- In order to tell us the story of a stereo salesman, Lionel Red Deer (whose past mistakes continue to live on in his present), a high school teacher, Alberta Frank (who wants to have a child free of the hassle of wedlock—or even, apparently, the hassle of heterosex!), and a retired professor, Eli Stands Alone (who wants to stop a dam from flooding his homeland), King must go back to the beginning of creation. – Why do you think this is so?
I believe that Thomas King goes back to the beginning of creation to teach his audience a lesson about the nature of Indigenous story telling traditions, and the teaching and healing power of these stories.
I am so grateful for Dr. Paterson’s blog posts about this novel, because I would have missed out on so many amazing inter-textual references without her guidance. One such reference was the figure of the Medicine Wheel. I believe that the Medicine Wheel, or at least what it stands for (a tool for teaching and healing, connecting everything, things without an end or a beginning) is one of the reasons that Thomas King includes stories from the beginning of creation in his novel. I believe that King is preparing his reader for a uniquely Indigenous story telling experience. By retelling the creation story, repeatedly, King alludes to the iterative process of the oral, rather than written, tradition of storytelling. Rather than a story staying static and unchanged, the story and it’s meanings can move and interact with the rest of history. Though stories are powerful things, King allows them to live in harmony (for the most part) with other stories and cultural myths, just like the Medicine Wheel shows us that everything is connected. An example of this is King’s retelling of the creation story, where a traditionally Euro-centric understanding of God and the Garden of Eden is retold to include First Woman and Coyote. Just like Babo Jones, King believes that the beginning of a story is important, and is willing to start over and over again to get it right.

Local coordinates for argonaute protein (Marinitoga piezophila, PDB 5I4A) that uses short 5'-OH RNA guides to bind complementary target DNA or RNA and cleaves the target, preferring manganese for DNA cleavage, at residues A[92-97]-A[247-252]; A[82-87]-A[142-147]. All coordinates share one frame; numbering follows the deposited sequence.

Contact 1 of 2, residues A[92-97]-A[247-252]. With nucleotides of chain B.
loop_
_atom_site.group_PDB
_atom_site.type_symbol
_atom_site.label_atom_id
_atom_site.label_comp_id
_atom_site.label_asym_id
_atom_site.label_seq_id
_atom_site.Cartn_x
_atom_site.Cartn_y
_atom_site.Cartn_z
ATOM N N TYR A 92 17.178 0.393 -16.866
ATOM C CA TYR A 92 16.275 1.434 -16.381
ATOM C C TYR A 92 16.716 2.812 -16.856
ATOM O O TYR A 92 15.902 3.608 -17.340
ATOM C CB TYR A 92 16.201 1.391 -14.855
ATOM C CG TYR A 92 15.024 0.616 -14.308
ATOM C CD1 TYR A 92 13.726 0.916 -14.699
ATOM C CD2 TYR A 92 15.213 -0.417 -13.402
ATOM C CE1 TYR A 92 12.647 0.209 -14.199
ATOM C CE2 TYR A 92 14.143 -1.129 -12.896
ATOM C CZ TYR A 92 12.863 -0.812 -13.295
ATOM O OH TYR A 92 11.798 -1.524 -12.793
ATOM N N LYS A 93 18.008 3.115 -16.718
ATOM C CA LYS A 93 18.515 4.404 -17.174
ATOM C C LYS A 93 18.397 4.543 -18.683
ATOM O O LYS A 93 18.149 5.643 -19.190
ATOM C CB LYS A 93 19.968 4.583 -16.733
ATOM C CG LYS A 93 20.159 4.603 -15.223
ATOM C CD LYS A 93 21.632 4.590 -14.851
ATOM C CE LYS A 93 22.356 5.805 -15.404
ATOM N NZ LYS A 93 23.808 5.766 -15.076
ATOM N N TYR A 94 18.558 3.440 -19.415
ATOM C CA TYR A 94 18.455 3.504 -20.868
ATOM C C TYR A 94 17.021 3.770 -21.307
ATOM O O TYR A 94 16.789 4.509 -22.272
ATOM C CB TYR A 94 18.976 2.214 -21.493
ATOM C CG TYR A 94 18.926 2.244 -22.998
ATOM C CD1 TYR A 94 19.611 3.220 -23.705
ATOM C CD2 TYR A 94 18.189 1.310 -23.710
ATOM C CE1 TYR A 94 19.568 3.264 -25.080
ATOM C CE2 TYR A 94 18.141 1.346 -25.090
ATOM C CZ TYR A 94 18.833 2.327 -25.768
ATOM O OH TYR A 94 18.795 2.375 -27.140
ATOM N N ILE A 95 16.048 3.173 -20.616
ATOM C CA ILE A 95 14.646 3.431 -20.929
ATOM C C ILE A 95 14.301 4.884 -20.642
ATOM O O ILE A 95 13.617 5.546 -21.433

Second, I believe that King intentionally weaves together stories from the creation of the world and the present day to illustrate the inter-connectivity of all things as represented by the Medicine Wheel. Unlike any other story I’ve read, the creation story has a large impact on the somewhat ordinary, linear narratives of Alberta Frank, Lionel Red Deer and Eli Stands Alone. King presents the present and past as though they are one and irreversibly connected. Adversely, in the Western tradition of linear storytelling, narratives from so long ago are considered fixed, immutable, and have little or no influence on a more present day narrative. Through King’s Indigenous tradition, the past is in the present and vice versa. Also, when King’s characters think of the past while in the present (Alberta remembering her father, Lionel remembering his prison stay) it shows that the past and the present are always together, the Medicine Wheel is always turning, and everything is connected. Furthermore, rather than only telling the creation story once, as though it was the unquestionable beginning, King tells it over and over again so that no narrative thread is never truly beginning or ending.
Another affect of disrupting the typical European narrative tradition of linear storytelling, is that it prepares the reader to be unsure of and to listen to, rather than read, King’s story. This unfamiliar style makes linear reading inaccessible, and forces the reader to become an actual participant in the act of storytelling, by working through the unfamiliar language and blended mythology of many Christian, Indigenous and even pop cultures. This strategy makes the reader work, and allows them to experience King’s narrative in the unsettling but fascinating style that is closer to the oral tradition of storytelling.
(I found the Medicine Wheel and it’s implications really fascinating so I looked into that more. Since I am on my way to becoming a secondary teacher, I found this article about including the Medicine Wheel into theories of teaching and education really interesting. I even found this kind of tacky youtube video that helps viewers find their purpose with the Medicine Wheel – my quick look into the Medicine Wheel has shown me that it is everywhere, and a lot of individuals have successfully managed to commodify it’s teachings. I don’t know how I feel about this)